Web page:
Sanatan Dharma explains that a human being can be classified into four varnas (castes) – brahmana (priests), Kshatriya (Kings/administrators), Vaisya (merchants), and Shudra (workers) depending upon their individual nature and inclinations. Based on their caste (varna), human beings can be assigned some specific occupational duties. Indeed, everyone has a prescribed duty according to the Varnashrama dharma. Those who execute their prescribed duties live peacefully and are not greatly disturbed by material conditions. The spiritual orders of brahmacharya (celibate), grihastha (householder), vanaprastha (retired), and sannyasa (renounced) are called ashramas. If one executes his prescribed duty in both the social and spiritual order, the Supreme Lord becomes satisfied. However, it must be understood that the ultimate objective of this varna system (varna and ashrama) is to gradually purify one’s consciousness so that one grows eligible to serve and please Vishnu, the Supreme Lord. This is also confirmed in Vishnu Purana –
purusena parah puman
vishnur aradhyate pantha
(Vishnu Purana 3.8.9)
Lord Vishnu, the Supreme Lord, is worshiped by the proper execution of prescribed duties in the system of varṇa and ashrama. There is no other way to please the Supreme Personality of Godhead. One must be established in the institution of the four varnas and ashramas.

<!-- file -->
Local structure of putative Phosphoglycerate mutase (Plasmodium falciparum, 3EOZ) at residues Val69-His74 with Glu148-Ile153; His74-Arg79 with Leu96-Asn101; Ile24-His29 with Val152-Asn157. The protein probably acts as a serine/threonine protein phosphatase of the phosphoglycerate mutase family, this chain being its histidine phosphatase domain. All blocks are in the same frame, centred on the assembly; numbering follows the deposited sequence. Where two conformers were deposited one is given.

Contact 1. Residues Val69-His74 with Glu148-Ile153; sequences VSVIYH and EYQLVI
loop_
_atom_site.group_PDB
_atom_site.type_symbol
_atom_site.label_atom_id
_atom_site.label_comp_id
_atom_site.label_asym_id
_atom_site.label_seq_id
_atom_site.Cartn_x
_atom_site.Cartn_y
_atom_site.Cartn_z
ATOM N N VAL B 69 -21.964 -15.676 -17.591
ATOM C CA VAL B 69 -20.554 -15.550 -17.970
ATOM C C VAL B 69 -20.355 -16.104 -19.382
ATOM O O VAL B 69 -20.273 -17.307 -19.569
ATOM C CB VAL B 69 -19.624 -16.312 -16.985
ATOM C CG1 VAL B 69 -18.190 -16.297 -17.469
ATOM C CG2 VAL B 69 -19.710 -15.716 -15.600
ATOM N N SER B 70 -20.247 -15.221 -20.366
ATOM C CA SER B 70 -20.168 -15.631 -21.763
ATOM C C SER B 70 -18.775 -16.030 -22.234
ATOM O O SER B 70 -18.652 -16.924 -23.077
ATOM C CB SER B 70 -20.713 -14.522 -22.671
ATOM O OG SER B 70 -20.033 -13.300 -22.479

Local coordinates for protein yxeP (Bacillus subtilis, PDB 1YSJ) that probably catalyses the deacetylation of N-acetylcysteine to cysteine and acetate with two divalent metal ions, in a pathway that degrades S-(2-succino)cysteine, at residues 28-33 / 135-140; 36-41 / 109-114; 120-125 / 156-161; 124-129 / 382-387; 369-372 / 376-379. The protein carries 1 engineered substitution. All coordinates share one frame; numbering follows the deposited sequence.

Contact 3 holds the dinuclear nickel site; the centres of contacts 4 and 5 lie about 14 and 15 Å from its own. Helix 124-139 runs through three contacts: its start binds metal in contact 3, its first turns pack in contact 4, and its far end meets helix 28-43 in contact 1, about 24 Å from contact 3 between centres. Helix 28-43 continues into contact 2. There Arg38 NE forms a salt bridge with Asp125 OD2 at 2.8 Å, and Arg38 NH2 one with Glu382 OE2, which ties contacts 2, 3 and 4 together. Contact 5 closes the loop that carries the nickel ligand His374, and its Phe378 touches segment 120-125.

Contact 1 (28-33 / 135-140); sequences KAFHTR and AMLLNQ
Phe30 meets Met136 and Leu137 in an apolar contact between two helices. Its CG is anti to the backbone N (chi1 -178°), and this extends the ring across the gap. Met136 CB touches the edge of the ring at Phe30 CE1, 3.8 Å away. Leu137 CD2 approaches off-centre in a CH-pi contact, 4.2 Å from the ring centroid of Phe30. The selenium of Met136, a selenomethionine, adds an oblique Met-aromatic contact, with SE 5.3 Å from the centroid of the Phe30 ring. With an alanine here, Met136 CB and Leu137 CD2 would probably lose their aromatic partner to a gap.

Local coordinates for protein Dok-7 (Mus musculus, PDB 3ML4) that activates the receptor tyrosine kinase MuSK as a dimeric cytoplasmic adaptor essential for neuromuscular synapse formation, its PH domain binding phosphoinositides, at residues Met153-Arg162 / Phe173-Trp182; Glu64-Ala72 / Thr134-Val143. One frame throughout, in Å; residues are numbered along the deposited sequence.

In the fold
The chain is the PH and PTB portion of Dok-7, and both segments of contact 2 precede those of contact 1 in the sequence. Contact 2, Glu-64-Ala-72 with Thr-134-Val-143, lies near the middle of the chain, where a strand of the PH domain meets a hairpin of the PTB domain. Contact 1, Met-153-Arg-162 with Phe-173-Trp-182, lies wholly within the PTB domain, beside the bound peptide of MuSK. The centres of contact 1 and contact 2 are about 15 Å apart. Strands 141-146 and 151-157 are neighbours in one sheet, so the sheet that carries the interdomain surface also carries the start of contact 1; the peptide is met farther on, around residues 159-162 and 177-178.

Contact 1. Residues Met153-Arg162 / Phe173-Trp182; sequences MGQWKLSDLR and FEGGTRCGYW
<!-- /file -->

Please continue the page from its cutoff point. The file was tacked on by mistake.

All the actions that one executes in one’s life must be done to please the Supreme Lord. The ultimate purpose to serve and satisfy the Supreme is the underlying principle emphasized in Sanatana Dharma. This is also confirmed in Bhagavad Gita as follows –
yat karosi yad asnasi
yaj juhosi dadasi yat
yat tapasyasi kaunteya
tat kurusva mad-arpanam
(Bhagavad Gita 9.27)
O son of Kunti (Arjuna), all that you do, all that you eat, all that you offer and give away, as well as all austerities that you may perform, should be done as an offering unto Me (Krishna).
However, if one blindly follows the varna system without realizing its spirit or without developing a service attitude towards the Supreme, then it becomes simply useless and unnecessary labor. This is confirmed in Srimad Bhagavatam as follows :
dharmah svanusthitah pumsam
visvaksena kathasu yah
notpadayed yadi ratim
srama eva hi kevalam
(Srimad Bhagavatam 1.2.8)
If one executes the occupational duties of Varnashrama dharma but does not develop devotion unto the Supreme Lord, then his activities are useless. His occupation simply becomes unnecessary labor.
#1 Brahmanas (Priestly class)
The Bhagavad Gita (18.42) states that a brahmana possesses the following qualities –
- Self Control